Mary Goodnight

Bond Legacy: The Man With The Golden Gun

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Once again, the satnav had led them down an unexpected road.

We’re now over a third of the way along this epic journey through all cinematic Bondage, and many people will be preparing themselves for the fact that we’re going to be in the company of Sir Roger Moore until well into next year. As I’ve said before, I don’t necessarily see that as a bad thing, being the Bond I grew up on, but even I will admit that The Man With The Golden Gun is somewhat uneven, and rough around the edges. It’s a shame, because it had one of the best bad guys of the whole series, not just of the Moore era, in Francisco Scaramanga.

One thing that the Bond series has never really had is a true nemesis. Sure, Blofeld crops up a lot, but let’s face it, he’s the head of an international conglomerate of evil – Bond, when it comes down to it, is basically a minion with a giant ego who shoots well. (I hope I’m not going to come to regret that last sentence.) But many literary works have their evil doppelgänger – for Holmes, his Moriarty, for The Doctor his Master; someone who operates on a level playing field but who has the polar opposite in terms of ethos, and Scaramanga could, and probably should, have been that for Bond. There’s a fantastically tense dinner scene, which upholds fine British traditions of never letting anything like a war or a lethal grudge get in the way of a civilised meal, but other than that, it never feels like The Man With The Golden Gun fully grasps that opportunity with both hands. The lesson for anyone else coming up with a new literary or cinematic icon: if you’re going to have a nemesis, do give him as many scenes with your protagonist as possible.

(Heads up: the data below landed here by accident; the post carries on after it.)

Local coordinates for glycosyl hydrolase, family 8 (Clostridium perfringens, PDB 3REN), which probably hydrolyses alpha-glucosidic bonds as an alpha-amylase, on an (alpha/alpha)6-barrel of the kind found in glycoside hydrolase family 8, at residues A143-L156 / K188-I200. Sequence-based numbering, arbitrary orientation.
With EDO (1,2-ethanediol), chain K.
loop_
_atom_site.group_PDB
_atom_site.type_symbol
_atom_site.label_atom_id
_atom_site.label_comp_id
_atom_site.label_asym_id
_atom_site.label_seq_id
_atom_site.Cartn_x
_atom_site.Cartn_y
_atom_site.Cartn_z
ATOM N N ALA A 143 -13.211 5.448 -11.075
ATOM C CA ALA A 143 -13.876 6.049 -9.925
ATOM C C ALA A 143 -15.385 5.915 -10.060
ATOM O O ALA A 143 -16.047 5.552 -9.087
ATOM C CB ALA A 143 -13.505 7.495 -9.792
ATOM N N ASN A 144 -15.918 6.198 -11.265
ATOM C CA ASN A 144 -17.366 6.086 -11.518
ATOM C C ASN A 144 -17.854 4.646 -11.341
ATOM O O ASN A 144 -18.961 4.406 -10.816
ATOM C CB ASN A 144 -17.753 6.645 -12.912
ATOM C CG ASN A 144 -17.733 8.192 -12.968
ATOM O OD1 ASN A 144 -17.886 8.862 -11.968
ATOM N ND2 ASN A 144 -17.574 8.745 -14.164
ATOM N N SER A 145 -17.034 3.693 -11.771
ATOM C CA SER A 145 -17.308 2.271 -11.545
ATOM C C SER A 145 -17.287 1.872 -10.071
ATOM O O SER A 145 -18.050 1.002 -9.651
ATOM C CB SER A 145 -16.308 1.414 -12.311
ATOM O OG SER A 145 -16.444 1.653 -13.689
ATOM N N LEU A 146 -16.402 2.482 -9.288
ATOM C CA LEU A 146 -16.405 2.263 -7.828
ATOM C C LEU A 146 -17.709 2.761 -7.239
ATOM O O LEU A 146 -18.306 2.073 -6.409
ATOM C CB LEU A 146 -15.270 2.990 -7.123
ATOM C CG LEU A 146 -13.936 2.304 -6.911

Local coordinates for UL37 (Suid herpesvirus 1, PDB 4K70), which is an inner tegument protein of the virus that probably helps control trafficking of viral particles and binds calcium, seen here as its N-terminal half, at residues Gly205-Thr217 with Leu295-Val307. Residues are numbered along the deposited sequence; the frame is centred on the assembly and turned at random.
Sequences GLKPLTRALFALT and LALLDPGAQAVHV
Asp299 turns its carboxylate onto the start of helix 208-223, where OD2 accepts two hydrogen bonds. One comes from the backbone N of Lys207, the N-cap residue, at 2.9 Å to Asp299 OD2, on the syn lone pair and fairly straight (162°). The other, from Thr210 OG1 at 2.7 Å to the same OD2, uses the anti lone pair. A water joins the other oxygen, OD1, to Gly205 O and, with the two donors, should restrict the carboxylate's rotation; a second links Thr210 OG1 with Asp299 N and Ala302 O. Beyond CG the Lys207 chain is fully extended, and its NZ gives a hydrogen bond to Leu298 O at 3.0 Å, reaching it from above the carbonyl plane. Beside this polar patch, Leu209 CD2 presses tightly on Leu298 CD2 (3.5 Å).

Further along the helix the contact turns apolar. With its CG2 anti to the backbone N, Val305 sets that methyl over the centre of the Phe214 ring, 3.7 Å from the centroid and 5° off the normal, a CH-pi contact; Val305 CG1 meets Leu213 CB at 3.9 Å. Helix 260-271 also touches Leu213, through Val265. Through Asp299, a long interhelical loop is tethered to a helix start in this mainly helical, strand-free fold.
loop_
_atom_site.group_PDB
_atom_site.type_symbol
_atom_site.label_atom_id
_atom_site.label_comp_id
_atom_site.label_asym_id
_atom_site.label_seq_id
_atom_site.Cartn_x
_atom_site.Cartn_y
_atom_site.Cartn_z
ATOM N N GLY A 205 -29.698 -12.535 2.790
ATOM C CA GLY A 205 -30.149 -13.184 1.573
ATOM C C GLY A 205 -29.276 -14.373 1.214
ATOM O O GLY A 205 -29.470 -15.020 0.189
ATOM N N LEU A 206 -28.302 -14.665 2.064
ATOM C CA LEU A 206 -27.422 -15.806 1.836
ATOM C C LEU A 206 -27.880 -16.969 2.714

Anyway, after we’ve got over that disappointment, and glossed over Lulu’s shouty opening song, there are still plenty of points of reference being created for both the rest of the Bond series and for movies in general.

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